A GDI system also has more flexibility regarding when in the combustion cycle the fuel is added. MPFI systems can only add fuel during the intake stroke of the piston, when the intake valve is open. GDI can add fuel whenever it needs to. For example, the some GDI engines can adjust the timing so that a smaller amount of fuel is injected during the compression stroke, creating a much smaller, controlled explosion in the cylinder. This so-called ultra lean burn mode sacrifices a bit of outright power, but greatly reduces the amount of fuel used during times when the vehicle requires very little grunt (idling, coasting, decelerating, etc.).
GDI engines also react more quickly to these changes in timing and amount of fuel addition, increasing driveability. Additionally, the vehicle is able to more quickly adjust based on inputs from sensors located downstream from the combustion chamber, keeping the dirty emissions blowing out of the tail pipe in check.
Some automakers have even experimented with using GDI to fire an additional burst of fuel into the cylinder to create secondary explosion during the combustion cycle, resulting in potentially even more power and efficiency.
Here's a fun fact: direct injection technology is not really as new as you may think. The technology has been around since the 1920s for gasoline engines and is actually already in use in most diesel engines.
Are there any potential drawbacks to GDI?
You may be asking, "If GDI is so great, why isn't it in every new car?"
Part of the reason is that manufacturing a direct-injected engine is more expensive due to component complexity, which means that the car the engine eventually powers would also be more expensive to buy. For example, the injectors on a GDI engine must be more rugged than port injectors in order to withstand the heat and pressure of hundreds (or even thousands) of tiny explosions per minute. Additionally, because a GDI system needs to be able to inject fuel into a pressurized combustion chamber, the fuel lines supplying the gasoline need to be even higher in compression. GDI fuel systems can run at many thousand psi versus the 40 to 60 psi of port injection systems.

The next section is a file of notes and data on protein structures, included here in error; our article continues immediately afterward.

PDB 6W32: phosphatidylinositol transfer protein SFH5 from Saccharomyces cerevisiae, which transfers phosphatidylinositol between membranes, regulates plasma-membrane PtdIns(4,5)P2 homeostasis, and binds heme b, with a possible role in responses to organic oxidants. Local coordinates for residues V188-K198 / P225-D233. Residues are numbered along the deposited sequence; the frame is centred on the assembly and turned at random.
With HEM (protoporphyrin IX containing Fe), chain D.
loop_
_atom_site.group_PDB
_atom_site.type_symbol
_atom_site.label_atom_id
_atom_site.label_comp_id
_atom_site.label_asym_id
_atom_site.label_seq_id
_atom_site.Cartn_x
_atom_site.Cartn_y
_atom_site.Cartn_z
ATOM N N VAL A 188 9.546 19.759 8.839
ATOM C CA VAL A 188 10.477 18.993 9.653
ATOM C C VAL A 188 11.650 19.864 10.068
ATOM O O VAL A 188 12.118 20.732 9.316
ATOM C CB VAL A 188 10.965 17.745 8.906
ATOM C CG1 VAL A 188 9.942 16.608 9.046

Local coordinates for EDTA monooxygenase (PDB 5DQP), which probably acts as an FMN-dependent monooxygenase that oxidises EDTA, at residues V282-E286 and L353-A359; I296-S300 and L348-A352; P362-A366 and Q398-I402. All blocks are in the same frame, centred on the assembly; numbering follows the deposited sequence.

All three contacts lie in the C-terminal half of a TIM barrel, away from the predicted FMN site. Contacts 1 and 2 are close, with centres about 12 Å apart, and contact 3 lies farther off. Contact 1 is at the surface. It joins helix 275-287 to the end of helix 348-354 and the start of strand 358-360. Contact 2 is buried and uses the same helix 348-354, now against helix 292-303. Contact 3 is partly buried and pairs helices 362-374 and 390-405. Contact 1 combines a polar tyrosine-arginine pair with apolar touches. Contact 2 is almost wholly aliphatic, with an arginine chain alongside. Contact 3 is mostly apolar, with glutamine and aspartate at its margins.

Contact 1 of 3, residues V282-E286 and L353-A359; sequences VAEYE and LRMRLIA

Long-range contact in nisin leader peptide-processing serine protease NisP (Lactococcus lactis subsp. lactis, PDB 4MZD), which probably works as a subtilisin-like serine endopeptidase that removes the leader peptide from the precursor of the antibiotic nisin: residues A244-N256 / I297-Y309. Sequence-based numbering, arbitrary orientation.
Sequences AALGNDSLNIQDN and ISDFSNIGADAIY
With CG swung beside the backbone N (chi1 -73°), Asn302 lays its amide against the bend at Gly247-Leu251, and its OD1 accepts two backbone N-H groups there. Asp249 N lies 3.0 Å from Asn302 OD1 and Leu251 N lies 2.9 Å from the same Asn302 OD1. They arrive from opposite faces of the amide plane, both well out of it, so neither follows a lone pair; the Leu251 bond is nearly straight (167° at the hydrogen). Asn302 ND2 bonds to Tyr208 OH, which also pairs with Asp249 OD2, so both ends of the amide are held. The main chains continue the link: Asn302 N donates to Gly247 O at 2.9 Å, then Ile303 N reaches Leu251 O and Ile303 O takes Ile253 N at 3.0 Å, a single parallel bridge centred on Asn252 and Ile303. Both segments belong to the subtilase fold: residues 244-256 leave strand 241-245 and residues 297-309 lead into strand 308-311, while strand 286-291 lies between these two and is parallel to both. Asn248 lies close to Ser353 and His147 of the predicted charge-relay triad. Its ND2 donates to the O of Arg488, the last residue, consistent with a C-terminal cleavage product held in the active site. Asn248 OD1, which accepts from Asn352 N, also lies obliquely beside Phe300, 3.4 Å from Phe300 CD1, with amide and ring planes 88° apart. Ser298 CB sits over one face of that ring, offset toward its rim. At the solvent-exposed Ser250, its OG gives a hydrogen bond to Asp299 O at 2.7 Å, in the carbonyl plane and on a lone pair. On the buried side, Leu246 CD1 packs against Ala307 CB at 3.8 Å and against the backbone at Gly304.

The price of these components is dropping, but generally and for now port injection is cheaper and "good enough" for most economy cars.
Additionally, some owners and maintainers of GDI engines (particularly higher-performance, turbocharged models) have reported that direct-injection systems see increased carbon buildup in backsides of their intake valves, resulting in reduced airflow and performance over time. A quick Google search yields page after page of anecdotal reports of this issue. The buildup occurs because in most cars intake air is, frankly, kind of dirty -- even with air filters in place, modern exhaust gas recirculation systems and crankcase vent systems can add quite a bit of muck to the intake charge -- and without port injectors spraying gasoline (and the detergents that it contains) onto the valves, things can get pretty filthy over the course of many thousand miles.
Direct injection works well with other engine technologies
Automakers are finding all sorts of new ways to further refine the internal combustion engine with the aid of direct injection technology. For example, some automakers (including Ford, Audi, and BMW) are using GDI in combination with turbocharging to create low-displacement engines that get small engine efficiency with big engine power.
Toyota has offered its D-4S fuel injection system for a number of years with certain models of its 3.5-liter V-6 engine. The D-4S uses a combination of both direct and port injection to blend the best traits of both systems. As it's explained in this article from Wards Auto, the port injection system handles clean startup, the direct injection handles full load acceleration, and the two systems work in tandem to balance everything in between. This D4-S system is also used on the 2.0-liter boxer four-cylinder that powers the Scion FR-S and Subaru BRZ.